Monday, October 1, 2007

AWAY...Mapping the Travel Novel

I just finished reading AWAY by Amy Bloom when I happened to hear her interviewed on NPR's All Things Considered. I loved the novel--about a young Russian immigrant named Lillian Leyb who strikes out across North America toward Siberia to find her little girl. AWAY was engrossing, and also filled with the beautifully crafted sentences and scenes that Bloom is known for, and plenty of memorable characters (Gumdrop, the Seattle prostitute. You won't forget her). As an "epic adventure," AWAY chronicles Lillian's odyssey, and each chapter eventually means another stop on the map and another close call. Which got me thinking of the odyssey in contemporary novels--Charles Frazier's COLD MOUNTAIN, and Cormac McCarthy's THE ROAD, not to mention Kerouac, and Nabokov's LOLITA. The structure is ancient as myth, tried and true. And from a novelist's perspective the American road trip novel-- picaresque or dark adventure-- provides a tempting structure on which to hang (or fill?) one's prose.

A friend of mine, who is writing her fourth novel, says structure remains the hardest part of writing for her. Timelines, setting, plot points...yeesh! But with a travel novel, you have setting--already mapped!--you have time, you have a character yearning for something at the end of her harrowing journey, and you know it all before you begin chapter one. Still, Amy Bloom mentioned she had a poor sense of direction (which made me feel better...I rent a car with GPS and still manage to get lost...after awhile the voice just sighs and says whatever.) Amy Bloom had to pin up maps on the wall to remind herself where Lillian would venture next. And still, the author agonized:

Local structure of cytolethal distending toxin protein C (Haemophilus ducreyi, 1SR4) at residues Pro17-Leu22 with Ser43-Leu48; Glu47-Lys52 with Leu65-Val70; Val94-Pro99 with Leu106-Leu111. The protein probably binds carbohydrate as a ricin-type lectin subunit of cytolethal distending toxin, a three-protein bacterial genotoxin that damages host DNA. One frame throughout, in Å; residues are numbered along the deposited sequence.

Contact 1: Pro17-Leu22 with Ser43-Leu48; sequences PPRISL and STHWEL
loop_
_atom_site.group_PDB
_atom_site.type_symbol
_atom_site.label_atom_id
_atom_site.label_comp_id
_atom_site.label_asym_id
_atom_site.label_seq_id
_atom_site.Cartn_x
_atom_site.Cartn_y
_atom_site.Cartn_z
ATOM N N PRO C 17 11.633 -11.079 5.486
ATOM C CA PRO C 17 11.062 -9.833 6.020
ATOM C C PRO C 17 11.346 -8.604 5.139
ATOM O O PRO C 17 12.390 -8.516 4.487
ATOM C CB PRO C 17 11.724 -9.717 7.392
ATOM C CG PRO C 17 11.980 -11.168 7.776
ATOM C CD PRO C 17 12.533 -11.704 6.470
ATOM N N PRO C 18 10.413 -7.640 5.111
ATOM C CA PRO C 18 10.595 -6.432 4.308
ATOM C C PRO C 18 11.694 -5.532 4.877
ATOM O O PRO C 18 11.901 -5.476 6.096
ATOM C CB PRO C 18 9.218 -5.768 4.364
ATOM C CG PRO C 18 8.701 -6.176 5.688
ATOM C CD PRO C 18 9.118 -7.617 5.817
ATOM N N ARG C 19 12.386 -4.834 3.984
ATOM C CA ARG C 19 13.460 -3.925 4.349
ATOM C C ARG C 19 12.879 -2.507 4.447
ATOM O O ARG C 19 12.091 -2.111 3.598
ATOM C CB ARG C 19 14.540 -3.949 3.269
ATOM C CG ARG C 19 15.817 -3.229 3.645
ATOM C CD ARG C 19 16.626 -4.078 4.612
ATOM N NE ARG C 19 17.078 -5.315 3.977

When Bloom began writing Away, she didn't have a clear ending in mind. But gradually, one did reveal itself to her.

Bloom says she took three months off entirely from working on the book, "to wander around my house, tearing my hair out." She would take breaks late at night and go to the baseball field near her house to smoke cigarettes and kick around some dirt.

"'Doomed, doomed, doomed,' is what would be going through my head," Bloom recalls.

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